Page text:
But when Aria’s repeated trailing of the young stranger put them both in danger, her world, too, is changed. And, on the spur of the moment, prompted by something she sees in him and the questions she’s been nurturing, she makes a decision that forever changes her life, throwing in her lot with those who flee, hide, and oppose the Empire.
While the characters didn’t immediately connect to me, as I read the book, I found myself more invested in their personalities and encounters. Owen’s responses to Arria, and the seeming mix of irritation that she’s following him, and some sort of consideration that she cares, that she is not hostile, were endearing. There’s something so soft, so indefinable, and also so firm, pain and compassion, frustration and determination with no bitterness, in his interactions, and the ability to see that she cares, that she doesn’t intend harm – even while she is putting him in terrible danger, unknowingly. At the same time, even after she throws her lot in with him, Arria is still terribly irritating – and at the same time, from her point of view, her need to have answers and understand is quite understandable. Yet it’s very irritating when she does not know how to shut up.
When she glanced up again, he was sitting, leaning forward with one arm resting on his knee.
“Why are you following me?” His voice was soft. “I’ve done nothing to you.”
“I wasn’t following you. I was walking, and I saw a shape here. I wasn’t sure it was you.” She edged a little closer. “I was worried. You were hurt, and the IPF…” her voice trailed away. “I thought they meant to help you at first.” She frowned.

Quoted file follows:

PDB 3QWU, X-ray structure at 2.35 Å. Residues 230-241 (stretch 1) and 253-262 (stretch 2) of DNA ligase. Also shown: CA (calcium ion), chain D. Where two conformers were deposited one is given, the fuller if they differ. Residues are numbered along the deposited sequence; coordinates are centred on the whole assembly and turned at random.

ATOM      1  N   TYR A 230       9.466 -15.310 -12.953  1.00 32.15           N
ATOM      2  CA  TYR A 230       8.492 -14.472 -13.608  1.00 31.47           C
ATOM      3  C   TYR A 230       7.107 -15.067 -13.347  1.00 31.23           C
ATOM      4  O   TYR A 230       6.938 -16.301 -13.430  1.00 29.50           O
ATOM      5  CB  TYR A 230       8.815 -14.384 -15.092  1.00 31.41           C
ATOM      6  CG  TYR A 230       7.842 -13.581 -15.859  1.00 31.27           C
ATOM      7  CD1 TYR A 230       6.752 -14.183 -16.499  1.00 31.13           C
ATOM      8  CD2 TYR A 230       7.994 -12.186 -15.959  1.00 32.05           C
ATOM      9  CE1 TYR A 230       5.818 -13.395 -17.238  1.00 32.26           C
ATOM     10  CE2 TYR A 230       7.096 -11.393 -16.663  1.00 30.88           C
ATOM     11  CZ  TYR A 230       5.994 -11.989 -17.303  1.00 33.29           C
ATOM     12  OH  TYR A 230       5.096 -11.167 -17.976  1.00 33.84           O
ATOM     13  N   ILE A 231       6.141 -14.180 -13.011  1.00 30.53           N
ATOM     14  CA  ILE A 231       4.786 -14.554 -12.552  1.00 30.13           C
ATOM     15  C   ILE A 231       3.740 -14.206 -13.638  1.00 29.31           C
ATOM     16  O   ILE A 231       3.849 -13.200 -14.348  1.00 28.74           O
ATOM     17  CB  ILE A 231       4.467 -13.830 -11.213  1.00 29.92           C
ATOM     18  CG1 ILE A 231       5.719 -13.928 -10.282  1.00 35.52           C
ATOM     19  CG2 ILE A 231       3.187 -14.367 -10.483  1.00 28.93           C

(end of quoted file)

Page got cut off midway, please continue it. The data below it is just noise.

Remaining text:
He huffed softly, a short hard sound that might have been a laugh. “They never mean to help us.”
Aria tried to see him in the darkness. His form was shadowy, and she could see only the pale, angular shape of his face, his arms, and his bare feet. Closer. “I wasn’t looking for you, but you’re hurt. It’s freezing out here, and you don’t have any shoes. Let me give you mine. I have more at home. They’re boots, and they’re too big for me anyway. They ought to fit.”
She sat back and started to pull at her laces.
He reached forward and stopped her with one bare hand. “I’m fine.” There was a hint of warmth in his voice now, and she met his eyes.
He swallowed and looked away first, glancing back toward the empty street beyond the steep bank. “Thank you for your concern. It is unusual.”
I really enjoyed the themes of compassion and something that might be called loyalty – to never leave your friends and fellows behind, no matter the risk, no matter the unlikelihood of successful rescue, no matter the likelihood you will be captured as well. For all of Aria’s split-second decision earlier in the book to throw in her lot with the rebels, the real moment when she becomes committed is when she witnesses the suffering and atrocities inflicted on a Fae child who’s been held as a captive of the Empire. It is compassion that makes an end of fear.